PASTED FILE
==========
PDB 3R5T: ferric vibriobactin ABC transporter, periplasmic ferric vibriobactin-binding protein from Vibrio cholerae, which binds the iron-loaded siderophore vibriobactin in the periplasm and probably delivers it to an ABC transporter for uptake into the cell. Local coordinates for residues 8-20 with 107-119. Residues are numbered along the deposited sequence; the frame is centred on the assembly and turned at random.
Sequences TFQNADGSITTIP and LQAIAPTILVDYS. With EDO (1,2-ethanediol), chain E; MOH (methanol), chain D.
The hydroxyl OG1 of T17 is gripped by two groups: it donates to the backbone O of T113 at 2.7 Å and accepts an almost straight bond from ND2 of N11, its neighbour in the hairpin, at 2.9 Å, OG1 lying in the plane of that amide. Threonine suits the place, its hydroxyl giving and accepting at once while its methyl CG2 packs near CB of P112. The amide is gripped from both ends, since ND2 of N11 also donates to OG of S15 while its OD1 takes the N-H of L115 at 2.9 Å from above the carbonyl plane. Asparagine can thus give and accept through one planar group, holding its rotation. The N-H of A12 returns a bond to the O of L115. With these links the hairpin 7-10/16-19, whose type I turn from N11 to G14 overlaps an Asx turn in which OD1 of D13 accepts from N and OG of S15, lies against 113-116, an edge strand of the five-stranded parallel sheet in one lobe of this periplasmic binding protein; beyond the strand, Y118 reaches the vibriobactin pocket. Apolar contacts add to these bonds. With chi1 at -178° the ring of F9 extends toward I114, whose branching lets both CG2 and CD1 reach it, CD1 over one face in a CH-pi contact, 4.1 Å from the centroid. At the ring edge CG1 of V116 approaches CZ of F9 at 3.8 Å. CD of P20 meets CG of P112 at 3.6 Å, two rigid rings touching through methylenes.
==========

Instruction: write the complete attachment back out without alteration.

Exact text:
PDB 3R5T: ferric vibriobactin ABC transporter, periplasmic ferric vibriobactin-binding protein from Vibrio cholerae, which binds the iron-loaded siderophore vibriobactin in the periplasm and probably delivers it to an ABC transporter for uptake into the cell. Local coordinates for residues 8-20 with 107-119. Residues are numbered along the deposited sequence; the frame is centred on the assembly and turned at random.
Sequences TFQNADGSITTIP and LQAIAPTILVDYS. With EDO (1,2-ethanediol), chain E; MOH (methanol), chain D.
The hydroxyl OG1 of T17 is gripped by two groups: it donates to the backbone O of T113 at 2.7 Å and accepts an almost straight bond from ND2 of N11, its neighbour in the hairpin, at 2.9 Å, OG1 lying in the plane of that amide. Threonine suits the place, its hydroxyl giving and accepting at once while its methyl CG2 packs near CB of P112. The amide is gripped from both ends, since ND2 of N11 also donates to OG of S15 while its OD1 takes the N-H of L115 at 2.9 Å from above the carbonyl plane. Asparagine can thus give and accept through one planar group, holding its rotation. The N-H of A12 returns a bond to the O of L115. With these links the hairpin 7-10/16-19, whose type I turn from N11 to G14 overlaps an Asx turn in which OD1 of D13 accepts from N and OG of S15, lies against 113-116, an edge strand of the five-stranded parallel sheet in one lobe of this periplasmic binding protein; beyond the strand, Y118 reaches the vibriobactin pocket. Apolar contacts add to these bonds. With chi1 at -178° the ring of F9 extends toward I114, whose branching lets both CG2 and CD1 reach it, CD1 over one face in a CH-pi contact, 4.1 Å from the centroid. At the ring edge CG1 of V116 approaches CZ of F9 at 3.8 Å. CD of P20 meets CG of P112 at 3.6 Å, two rigid rings touching through methylenes.